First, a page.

Up in Indonesia’s Kendeng mountains live the Baduy—a community of ethnically Sundanese people who live without modern amenities in an attempt to preserve their ancient way of life.
Because present-day technology is taboo to the Baduy, they are seldom photographed. In fact, they are often referred to as the “Amish of Indonesia.” Photographer Martin Westlake—who is based in Jakarta, Indonesia, just over 100 miles away from the Baduy villages—recently visited the community to make a series of iPhone portraits of the people.
When Martin first visited the villages about 14 years ago, the area was much more remote and more difficult to access. Now, there are modern Indonesian Villages encroaching on the outer Baduy communities, and the people have much more contact with the outside world. There is even an ecotourism market, and the people are photographed more than they used to be. Still, the villages are about a seven-hour drive and a 45-minute trek from Jakarta. Martin had initially traveled to their village planning to shoot color portraits with studio lighting and his 4×5 film camera, but after a few road bumps, using his iPhone became the better choice.
When we arrived at Cijengkol village there was a harvest festival going on and we were told by the village head that we couldn’t shoot the portraits with my flash until the ceremonies had been completed. We were, however, allowed to set up our equipment. Whilst setting up, we attracted a group of curious onlookers and chatted with them and started taking iPhone shots of them in front of the background. I had previously experimented shooting portraits with Hipstamatic and love the Tintype SnapPak. It has a timeless feel to it, which I thought would work well for these portraits.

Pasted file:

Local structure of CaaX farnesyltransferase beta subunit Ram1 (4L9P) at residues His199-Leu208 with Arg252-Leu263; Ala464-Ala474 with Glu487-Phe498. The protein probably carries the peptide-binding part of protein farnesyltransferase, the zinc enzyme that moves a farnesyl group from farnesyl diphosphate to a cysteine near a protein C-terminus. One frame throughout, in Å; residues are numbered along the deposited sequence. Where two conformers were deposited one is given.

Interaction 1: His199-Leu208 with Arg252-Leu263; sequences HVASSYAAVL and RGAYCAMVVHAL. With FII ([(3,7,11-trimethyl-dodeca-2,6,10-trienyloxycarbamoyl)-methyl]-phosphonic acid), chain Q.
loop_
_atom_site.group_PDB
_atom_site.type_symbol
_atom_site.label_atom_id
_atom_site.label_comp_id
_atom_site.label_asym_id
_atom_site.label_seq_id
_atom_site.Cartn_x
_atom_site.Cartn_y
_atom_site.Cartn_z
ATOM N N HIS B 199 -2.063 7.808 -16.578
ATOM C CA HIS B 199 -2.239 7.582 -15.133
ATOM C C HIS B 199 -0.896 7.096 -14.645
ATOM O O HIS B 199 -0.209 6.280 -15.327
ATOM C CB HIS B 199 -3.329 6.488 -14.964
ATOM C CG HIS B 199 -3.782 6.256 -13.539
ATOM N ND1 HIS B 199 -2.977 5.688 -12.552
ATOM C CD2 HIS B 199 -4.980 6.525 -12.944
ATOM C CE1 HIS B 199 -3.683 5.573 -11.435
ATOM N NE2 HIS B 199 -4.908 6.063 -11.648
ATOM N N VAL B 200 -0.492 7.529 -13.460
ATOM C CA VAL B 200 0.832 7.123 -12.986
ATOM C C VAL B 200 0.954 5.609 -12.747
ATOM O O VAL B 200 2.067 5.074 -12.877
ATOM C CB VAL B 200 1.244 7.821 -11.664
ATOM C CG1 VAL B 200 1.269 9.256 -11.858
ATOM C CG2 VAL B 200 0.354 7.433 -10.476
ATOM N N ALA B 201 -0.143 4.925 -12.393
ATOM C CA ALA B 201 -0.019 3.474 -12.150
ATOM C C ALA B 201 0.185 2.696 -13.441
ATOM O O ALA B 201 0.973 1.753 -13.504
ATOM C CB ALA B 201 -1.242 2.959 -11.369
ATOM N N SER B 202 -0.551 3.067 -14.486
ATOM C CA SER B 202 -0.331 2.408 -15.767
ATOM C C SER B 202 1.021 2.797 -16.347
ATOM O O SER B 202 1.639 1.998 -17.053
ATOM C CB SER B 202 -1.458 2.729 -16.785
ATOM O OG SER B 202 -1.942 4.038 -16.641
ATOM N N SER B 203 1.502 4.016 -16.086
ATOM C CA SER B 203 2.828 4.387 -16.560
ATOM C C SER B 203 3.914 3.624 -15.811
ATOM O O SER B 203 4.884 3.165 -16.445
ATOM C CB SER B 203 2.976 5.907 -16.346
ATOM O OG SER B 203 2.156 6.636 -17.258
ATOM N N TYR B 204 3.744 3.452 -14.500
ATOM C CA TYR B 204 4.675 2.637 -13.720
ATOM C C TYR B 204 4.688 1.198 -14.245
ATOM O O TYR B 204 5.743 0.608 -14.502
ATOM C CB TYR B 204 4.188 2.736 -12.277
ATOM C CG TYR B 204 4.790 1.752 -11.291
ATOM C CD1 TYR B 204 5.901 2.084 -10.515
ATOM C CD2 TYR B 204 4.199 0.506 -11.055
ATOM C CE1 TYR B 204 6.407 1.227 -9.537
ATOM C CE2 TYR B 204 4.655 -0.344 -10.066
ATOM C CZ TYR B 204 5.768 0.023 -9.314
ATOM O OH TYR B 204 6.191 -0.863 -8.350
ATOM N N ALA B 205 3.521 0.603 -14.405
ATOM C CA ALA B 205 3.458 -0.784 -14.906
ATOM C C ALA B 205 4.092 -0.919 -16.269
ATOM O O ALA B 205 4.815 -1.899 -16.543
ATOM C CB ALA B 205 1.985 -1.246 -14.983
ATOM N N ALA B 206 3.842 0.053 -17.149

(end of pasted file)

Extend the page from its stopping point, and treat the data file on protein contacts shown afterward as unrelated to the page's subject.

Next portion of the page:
The next day, Martin and his team set up their “studio” again, but only a few of the villagers were willing to pose in front of the film camera, but many were happy to have him use his iPhone. The happy accident turned out to be a great approach to the project—there’s something beautifully ironic about photographing a community of people who live without modern technology using one of the most modern devices out there.
Before digital cameras, Martin regularly shot portraits with his medium and large format camera. He would spend hours printing in the darkroom and exhibited regularly. In 1996, Martin began a long-term project documenting the diverse cultures in Indonesia. To him, this project fits in nicely with the style of his earlier work, with the added interest that it was shot with new technology.
One challenge for Martin and his team was transporting everything they needed into the villages. They had to carry in all their food, drinking water, lighting equipment and camera kit. Another challenge was getting people to pose for the photos:
The main difficulty once there was finding people who would agree to be photographed and getting the balance right subject-wise. Shooting with the iPhone was a great advantage and acceptable to many of the villagers. Even so, the married women in the community refused to be shot.
So far, Martin has posted a selection of the photos to his Instagram and has just started sending the photos to friends. So far, he’s had a great response (even though his older photographer friends have been giving him a hard time about shooting a series on his iPhone!). He’s also in the process of designing some promos featuring the series and hopes to return to photograph the Baduy again in August to make the project more complete. Hopefully, he can garner some interest from a gallery to exhibit the series in his hometown of Jakarta. The main thing Martin has learned from shooting his first iPhone series? Bring a backup battery.